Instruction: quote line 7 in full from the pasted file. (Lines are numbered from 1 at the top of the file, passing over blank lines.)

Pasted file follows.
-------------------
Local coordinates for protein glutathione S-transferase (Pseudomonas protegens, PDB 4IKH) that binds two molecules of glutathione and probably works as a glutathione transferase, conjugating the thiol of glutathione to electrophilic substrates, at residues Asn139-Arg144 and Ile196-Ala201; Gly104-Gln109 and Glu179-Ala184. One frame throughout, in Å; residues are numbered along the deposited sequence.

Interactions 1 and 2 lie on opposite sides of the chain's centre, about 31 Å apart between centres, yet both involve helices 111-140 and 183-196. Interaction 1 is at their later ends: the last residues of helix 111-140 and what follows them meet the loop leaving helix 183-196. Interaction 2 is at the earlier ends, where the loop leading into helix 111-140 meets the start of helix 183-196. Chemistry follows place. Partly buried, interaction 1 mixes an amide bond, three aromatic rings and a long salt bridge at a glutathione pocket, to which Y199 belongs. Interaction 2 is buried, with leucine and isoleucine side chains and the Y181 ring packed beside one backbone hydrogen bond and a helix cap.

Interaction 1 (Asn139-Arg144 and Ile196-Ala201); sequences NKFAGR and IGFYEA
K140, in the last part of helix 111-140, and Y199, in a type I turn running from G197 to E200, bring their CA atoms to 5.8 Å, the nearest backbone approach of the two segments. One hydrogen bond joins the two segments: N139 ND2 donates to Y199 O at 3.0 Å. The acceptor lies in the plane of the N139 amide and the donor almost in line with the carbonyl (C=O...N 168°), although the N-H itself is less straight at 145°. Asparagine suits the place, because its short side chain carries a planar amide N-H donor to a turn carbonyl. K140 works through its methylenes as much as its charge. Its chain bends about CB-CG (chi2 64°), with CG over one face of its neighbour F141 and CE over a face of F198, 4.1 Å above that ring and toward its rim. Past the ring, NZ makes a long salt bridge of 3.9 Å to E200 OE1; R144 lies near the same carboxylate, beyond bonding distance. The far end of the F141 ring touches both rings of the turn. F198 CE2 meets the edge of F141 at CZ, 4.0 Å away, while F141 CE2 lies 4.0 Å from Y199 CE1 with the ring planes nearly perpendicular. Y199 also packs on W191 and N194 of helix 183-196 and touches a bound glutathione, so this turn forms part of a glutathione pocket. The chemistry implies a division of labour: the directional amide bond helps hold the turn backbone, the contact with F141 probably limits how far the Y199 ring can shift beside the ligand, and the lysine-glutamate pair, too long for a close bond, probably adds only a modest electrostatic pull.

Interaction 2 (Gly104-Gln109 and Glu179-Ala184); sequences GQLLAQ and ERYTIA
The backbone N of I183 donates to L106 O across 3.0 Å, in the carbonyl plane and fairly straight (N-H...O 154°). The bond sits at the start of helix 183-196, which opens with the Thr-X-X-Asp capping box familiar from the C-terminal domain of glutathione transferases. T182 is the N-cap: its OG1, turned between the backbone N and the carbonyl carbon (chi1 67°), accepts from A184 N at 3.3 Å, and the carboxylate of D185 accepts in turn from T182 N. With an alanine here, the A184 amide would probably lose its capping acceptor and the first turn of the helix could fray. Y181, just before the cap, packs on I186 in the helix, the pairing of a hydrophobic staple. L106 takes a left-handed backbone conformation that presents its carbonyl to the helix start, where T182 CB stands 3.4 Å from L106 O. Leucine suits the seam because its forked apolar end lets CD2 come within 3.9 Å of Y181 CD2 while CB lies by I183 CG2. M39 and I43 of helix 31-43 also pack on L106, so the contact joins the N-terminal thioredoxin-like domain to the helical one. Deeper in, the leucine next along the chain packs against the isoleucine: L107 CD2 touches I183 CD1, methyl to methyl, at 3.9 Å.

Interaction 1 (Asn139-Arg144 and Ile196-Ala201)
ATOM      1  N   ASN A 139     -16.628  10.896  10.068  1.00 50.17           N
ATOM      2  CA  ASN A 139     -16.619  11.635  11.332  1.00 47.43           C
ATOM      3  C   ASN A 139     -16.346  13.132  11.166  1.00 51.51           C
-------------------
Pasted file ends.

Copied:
Interaction 1 (Asn139-Arg144 and Ile196-Ala201)